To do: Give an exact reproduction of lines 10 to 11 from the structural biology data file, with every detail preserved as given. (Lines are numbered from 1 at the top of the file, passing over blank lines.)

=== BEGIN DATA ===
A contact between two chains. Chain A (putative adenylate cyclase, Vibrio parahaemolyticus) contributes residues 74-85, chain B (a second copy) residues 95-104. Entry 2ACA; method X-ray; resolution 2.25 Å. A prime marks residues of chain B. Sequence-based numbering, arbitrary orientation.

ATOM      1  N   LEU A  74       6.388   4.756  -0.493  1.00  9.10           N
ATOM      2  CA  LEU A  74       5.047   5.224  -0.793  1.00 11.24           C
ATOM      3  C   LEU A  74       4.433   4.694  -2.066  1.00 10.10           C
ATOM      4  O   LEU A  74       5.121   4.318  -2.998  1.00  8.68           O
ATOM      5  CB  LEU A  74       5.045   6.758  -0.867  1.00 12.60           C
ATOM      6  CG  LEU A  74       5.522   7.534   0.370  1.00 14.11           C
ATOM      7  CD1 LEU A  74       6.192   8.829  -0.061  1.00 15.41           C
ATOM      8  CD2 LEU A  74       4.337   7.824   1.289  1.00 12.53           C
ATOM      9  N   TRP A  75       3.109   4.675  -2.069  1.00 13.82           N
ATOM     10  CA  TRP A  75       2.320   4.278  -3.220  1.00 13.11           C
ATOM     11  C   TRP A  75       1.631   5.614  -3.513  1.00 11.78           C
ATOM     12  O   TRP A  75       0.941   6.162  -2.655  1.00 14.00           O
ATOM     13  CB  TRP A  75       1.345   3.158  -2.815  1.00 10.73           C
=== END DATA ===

ATOM      9  N   TRP A  75       3.109   4.675  -2.069  1.00 13.82           N
ATOM     10  CA  TRP A  75       2.320   4.278  -3.220  1.00 13.11           C